But if it’s a headache for big food companies, it may be even more of a challenge for poorer countries facing the prospect of diminishing supplies of yet another core commodity and the linked price increases for other edible oils.

David Jackson, director of UK-based agri-business research group LMC International, says: “The decision from Indonesia represents only the latest tightening of the screw – albeit a very large one – for vegetable oils.

“After some conjecture, the confirmation that the export ban will apply to all vegetable oils, processed and crude, will be met with trepidation by many importing countries, as their options for sourcing cooking oils are now very narrow indeed.

“With the Ukraine invasion curtailing sunflower oil and the Canadian drought devastating their canola (rapeseed) crop last summer, there are few places left to turn other than soybean oil from the Americas.

“Vegetable oil prices will have to reflect that scarcity for some time to come, as most crops are in the ground and supply cannot respond until the next annual cycle.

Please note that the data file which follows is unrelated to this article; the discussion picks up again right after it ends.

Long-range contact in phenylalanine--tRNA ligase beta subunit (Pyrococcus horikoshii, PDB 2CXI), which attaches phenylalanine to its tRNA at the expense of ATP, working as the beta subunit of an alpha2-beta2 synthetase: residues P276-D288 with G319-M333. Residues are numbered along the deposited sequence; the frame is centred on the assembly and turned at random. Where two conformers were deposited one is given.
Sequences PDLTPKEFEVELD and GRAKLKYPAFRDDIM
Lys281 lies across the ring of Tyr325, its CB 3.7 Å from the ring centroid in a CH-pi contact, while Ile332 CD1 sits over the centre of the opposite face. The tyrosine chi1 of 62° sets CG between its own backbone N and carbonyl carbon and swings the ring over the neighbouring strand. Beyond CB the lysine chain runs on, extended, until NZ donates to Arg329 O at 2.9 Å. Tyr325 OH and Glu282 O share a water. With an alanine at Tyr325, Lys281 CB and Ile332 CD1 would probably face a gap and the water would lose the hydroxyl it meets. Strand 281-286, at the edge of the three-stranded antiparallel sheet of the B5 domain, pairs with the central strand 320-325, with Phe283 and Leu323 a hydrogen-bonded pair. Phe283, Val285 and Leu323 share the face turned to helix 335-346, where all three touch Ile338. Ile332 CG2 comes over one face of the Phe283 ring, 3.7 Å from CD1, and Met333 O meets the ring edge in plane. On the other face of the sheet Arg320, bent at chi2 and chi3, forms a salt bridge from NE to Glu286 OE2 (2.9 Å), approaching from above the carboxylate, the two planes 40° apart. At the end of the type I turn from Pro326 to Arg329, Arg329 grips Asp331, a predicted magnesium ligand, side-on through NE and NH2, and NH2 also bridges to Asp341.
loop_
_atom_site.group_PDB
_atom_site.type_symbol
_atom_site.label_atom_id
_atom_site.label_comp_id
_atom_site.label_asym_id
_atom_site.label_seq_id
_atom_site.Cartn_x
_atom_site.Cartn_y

“The only ways out in the longer term are a peaceful resolution in Ukraine, more plantings of oil crops in potentially ecologically sensitive regions of Brazil and south-east Asia, and/or a movement away from using food crops as fuel in biodiesel programmes in Europe, the US, Brazil, Argentina and, perhaps ironically, Indonesia.”

But like Csicsila, Jackson does not expect the ban to be long-lasting.

“Perhaps a month from now we expect some salvation to come from a reversal of the Indonesian decision, as domestic storage fills to capacity and the loss of government revenues from export taxes begins to bite.”